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Blood. 2006 Mar 1;107(5):1878-87. Epub 2005 Nov 10.

Reconstitution of the functional human hematopoietic microenvironment derived from human mesenchymal stem cells in the murine bone marrow compartment.

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Division of Hematopoiesis, Research Center of Regenerative Medicine, Tokai University School of Medicine, Boseidai, Isehara, Kanagawa, 259-1193, Japan.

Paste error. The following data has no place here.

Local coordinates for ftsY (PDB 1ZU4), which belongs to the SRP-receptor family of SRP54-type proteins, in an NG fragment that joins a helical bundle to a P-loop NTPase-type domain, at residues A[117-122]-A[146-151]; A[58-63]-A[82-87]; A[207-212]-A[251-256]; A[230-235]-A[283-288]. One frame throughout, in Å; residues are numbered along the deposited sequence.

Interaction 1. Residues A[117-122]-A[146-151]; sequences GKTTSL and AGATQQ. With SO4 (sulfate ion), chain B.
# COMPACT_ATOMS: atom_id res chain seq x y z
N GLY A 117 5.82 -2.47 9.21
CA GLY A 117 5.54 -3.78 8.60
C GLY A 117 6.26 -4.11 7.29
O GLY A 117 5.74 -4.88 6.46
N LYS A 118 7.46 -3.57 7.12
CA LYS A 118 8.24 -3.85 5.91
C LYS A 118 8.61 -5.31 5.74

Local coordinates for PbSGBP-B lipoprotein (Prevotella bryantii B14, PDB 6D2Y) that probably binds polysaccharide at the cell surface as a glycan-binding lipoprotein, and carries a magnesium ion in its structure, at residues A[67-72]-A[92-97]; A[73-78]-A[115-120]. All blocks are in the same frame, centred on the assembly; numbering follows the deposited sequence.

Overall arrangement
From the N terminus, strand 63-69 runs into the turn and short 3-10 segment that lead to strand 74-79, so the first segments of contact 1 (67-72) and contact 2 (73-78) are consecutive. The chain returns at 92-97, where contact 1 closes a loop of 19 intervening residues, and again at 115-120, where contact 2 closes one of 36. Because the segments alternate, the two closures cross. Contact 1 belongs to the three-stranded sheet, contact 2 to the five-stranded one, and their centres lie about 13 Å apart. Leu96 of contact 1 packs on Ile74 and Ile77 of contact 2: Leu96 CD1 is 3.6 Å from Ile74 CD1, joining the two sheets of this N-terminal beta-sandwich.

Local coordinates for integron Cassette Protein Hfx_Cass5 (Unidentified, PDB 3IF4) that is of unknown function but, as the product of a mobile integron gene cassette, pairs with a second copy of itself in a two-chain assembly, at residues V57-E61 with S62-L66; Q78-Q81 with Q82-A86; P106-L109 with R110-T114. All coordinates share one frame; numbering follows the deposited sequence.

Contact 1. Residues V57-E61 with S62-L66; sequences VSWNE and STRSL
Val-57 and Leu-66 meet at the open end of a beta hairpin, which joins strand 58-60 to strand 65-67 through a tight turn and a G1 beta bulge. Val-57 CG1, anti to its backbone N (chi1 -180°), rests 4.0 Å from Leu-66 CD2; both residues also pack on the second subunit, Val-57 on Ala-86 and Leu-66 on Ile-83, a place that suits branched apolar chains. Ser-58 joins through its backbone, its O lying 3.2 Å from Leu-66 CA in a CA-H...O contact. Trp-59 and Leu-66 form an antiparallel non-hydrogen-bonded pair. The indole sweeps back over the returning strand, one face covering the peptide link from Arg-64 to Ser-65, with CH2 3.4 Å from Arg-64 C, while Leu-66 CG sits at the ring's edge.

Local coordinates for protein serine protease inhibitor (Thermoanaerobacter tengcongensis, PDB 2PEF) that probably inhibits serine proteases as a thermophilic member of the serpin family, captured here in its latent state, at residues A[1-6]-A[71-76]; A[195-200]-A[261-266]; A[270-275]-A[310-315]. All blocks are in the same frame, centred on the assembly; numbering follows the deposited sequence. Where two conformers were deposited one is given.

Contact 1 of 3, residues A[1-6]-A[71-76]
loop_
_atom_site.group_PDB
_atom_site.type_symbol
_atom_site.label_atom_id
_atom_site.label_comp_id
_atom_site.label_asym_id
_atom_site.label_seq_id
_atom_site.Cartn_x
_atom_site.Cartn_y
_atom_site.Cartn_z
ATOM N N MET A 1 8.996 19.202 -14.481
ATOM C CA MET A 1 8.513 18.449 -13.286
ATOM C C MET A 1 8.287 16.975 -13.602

Hematopoiesis is maintained by specific interactions between both hematopoietic and nonhematopoietic cells. Whereas hematopoietic stem cells (HSCs) have been extensively studied both in vitro and in vivo, little is known about the in vivo characteristics of stem cells of the nonhematopoietic component, known as mesenchymal stem cells (MSCs). Here we have visualized and characterized human MSCs in vivo following intramedullary transplantation of enhanced green fluorescent protein-marked human MSCs (eGFP-MSCs) into the bone marrow (BM) of nonobese diabetic/severe combined immunodeficiency (NOD/SCID) mice. Between 4 to 10 weeks after transplantation, eGFP-MSCs that engrafted in murine BM integrated into the hematopoietic microenvironment (HME) of the host mouse. They differentiated into pericytes, myofibroblasts, BM stromal cells, osteocytes in bone, bone-lining osteoblasts, and endothelial cells, which constituted the functional components of the BM HME. The presence of human MSCs in murine BM resulted in an increase in functionally and phenotypically primitive human hematopoietic cells. Human MSC-derived cells that reconstituted the HME appeared to contribute to the maintenance of human hematopoiesis by actively interacting with primitive human hematopoietic cells.

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